The first suite of nine experimental UF/IFAS citrus selections was made available for industry evaluation through the innovative FAST TRACK model in August 2013. The program was well received by the industry and resulted in 61 registered trial sites for the exciting collection of tangerine/mandarin and grapefruit hybrids. Growers and nurseries were encouraged to stay tuned for future announcements as UF/IFAS researchers have been steadily identifying promising selections for inclusion in future FAST TRACK suites. UF/IFAS’ commitment to the FAST TRACK model makes it possible to engage growers much earlier in the trial process, provides opportunity for nurseries to ramp-up budwood supplies, and has the potential to accelerate commercialization of high value fresh varieties.
Fast forward to now. New Varieties Development & Management Corp. (NVDMC), in cooperation with UF/IFAS and Florida Foundation Seed Producers Inc. (FFSP), will soon announce the second suite of FAST TRACK citrus selections. This newest group will include one grapefruit, one orange hybrid, and one tangerine. Though this suite is smaller, it appears to have strong market potential.
N2-28 (Summer Gold Grapefruit)
The N2-28 created a stir from the moment it was revealed to the industry. Nicknamed the “Summer Gold Grapefruit,” N2-28 reaches maturity mid-season, but holds its quality through the month of July. It is a true grapefruit, not a hybrid, and produces attractive fruit, with an occasional slight blush on the peel. The internal color is a faded pink that almost has a light salmon color. The color does fade into a more golden color during the summer. Flavor is very good from brix and sugar/acid ratios higher than any commercial grapefruit cultivars, and the fruit sizes like a typical grapefruit. It appears to be productive. Should the N2-28 perform well in experimental trials, it may provide a seamless extension to the grapefruit season without a gap in production. Trials are established in the Indian River production region, but are still a couple years from fruiting. It is time to get this exciting selection into the hands of growers in all production regions and see what it can do.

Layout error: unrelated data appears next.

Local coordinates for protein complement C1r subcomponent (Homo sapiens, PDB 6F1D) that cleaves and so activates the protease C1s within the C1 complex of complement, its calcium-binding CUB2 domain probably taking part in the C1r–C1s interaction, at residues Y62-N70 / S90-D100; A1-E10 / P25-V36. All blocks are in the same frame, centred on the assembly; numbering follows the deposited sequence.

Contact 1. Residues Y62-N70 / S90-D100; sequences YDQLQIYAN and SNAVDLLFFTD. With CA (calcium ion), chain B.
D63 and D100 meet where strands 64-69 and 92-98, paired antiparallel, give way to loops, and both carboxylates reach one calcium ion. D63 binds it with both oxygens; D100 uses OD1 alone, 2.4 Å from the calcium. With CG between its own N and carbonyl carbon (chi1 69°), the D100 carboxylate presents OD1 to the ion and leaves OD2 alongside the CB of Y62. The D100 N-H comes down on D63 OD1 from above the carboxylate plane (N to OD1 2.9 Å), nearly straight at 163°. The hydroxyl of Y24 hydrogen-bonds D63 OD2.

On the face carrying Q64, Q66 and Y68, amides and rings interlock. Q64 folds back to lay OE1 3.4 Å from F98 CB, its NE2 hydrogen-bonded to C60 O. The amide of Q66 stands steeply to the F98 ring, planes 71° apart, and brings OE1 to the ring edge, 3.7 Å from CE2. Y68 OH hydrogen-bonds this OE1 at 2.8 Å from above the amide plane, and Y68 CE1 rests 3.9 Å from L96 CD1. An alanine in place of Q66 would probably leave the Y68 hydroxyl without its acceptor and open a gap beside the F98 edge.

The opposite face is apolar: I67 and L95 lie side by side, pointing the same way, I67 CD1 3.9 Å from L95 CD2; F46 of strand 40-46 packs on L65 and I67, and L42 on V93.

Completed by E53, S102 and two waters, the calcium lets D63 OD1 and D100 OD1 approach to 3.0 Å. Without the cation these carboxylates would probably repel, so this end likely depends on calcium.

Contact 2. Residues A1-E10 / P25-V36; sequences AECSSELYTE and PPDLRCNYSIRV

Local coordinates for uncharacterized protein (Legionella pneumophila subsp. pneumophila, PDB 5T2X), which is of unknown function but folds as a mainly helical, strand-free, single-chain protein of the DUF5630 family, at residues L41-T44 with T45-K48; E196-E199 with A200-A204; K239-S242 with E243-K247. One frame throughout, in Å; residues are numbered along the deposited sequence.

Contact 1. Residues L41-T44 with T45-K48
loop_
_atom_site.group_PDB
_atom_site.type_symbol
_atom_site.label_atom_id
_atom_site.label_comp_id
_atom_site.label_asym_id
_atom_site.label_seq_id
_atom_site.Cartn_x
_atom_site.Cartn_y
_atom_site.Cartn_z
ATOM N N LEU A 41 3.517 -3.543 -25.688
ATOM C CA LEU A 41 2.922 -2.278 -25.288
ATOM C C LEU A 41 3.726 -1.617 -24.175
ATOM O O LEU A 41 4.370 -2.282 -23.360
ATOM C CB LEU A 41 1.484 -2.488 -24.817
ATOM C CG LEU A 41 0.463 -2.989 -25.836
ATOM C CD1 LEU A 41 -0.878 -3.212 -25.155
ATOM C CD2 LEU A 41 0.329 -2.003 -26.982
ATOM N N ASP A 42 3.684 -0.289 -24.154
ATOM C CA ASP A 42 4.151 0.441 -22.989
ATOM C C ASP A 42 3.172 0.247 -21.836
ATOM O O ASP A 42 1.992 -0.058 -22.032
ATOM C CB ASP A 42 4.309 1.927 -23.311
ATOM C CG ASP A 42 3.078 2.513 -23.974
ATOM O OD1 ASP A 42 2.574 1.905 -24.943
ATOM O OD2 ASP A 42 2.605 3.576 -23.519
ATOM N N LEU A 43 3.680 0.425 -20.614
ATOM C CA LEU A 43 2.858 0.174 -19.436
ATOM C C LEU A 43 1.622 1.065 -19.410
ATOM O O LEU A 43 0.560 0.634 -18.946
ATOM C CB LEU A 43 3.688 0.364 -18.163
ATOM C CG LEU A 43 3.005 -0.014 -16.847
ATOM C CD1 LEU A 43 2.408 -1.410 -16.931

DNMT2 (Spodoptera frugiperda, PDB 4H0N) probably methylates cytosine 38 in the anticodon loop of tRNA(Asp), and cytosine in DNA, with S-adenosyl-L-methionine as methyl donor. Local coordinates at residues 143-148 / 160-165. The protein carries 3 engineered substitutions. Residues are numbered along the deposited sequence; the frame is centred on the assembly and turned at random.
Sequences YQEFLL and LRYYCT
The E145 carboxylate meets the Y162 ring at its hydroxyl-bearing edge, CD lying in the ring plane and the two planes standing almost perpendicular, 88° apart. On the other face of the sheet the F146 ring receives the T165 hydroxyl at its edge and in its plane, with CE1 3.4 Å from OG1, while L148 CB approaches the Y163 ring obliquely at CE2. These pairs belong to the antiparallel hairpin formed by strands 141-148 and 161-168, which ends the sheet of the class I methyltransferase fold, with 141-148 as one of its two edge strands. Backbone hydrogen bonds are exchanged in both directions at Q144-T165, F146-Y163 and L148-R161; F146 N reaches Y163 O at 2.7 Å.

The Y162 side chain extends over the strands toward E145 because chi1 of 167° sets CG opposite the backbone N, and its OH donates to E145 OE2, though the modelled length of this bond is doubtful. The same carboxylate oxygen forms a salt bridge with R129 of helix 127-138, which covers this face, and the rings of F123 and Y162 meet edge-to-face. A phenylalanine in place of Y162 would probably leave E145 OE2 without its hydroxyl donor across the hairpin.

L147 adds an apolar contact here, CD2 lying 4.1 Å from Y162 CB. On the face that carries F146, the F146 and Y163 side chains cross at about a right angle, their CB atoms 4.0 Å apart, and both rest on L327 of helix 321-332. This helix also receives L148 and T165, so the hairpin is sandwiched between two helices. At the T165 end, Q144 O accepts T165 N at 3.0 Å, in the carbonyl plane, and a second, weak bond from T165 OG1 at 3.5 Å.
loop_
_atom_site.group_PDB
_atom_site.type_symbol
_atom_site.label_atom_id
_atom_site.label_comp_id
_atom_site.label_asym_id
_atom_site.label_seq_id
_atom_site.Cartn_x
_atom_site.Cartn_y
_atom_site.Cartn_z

The arrival of the RBB-7-34 came at a very interesting time. Many Florida growers were having trouble holding acid in their navel oranges during the 2012-2013 season. By December, some growers were having a hard time meeting the minimum maturity standard. Along came the RBB 7-34 mandarin/orange hybrid. This fruit has the appearing of a navel orange. Most fruit have a pronounced navel and it is thought that consumers would accept it as a navel orange. However, the RBB 7-34 has vastly superior external peel and flesh color to Florida navel oranges. It also has brix in the 15 range and acid around 1.1. The fruit has very good flavor and its season appears to overlap the traditional Glen/Washington navel orange season in Florida. The RBB 7-34 is a triploid, so it is seedless and will remain seedless in all circumstances. Productivity is not yet known. The fruit peels about like a navel orange.
Should the RBB 7-34 perform well in experimental trials, it would provide Florida a competitive high quality mid-season fresh orange. Packers presented with the first fruit of the RBB 7-34 all said the same thing: “how many trees can I get and how fast can I get them.” This selection may have commercial, gift and fund-raising potential.
Growers have long awaited the introduction of this high quality mid-season tangerine in the FAST TRACK program. Though the 711 has some seeds, it holds the distinction as the highest scoring selection in the UF/IFAS/NVDMC Variety Display Days since the inception of the program. The 711 also happens to be the sister (same cross) of the 411 high quality tangerine that was included in the first FAST TRACK suite. The 711 has exceptional dark-orange peel color and dark-orange flesh. It peels nicely and has exceptional flavor. The factor that will excite many growers is the 711 is highly productive.
Should growers determine through FAST TRACK that the 711 performs well in experimental trials, it should generate high per-acre yields. Consumer surveys continue to indicate consumers are most interested in flavor, freshness, and peelability.
According to the data, seed count is not the most important factor for many people. If this holds true, a very attractive fruit, with good shelflife, that tastes better than anything else in the store may be of value to consumers despite having some seeds.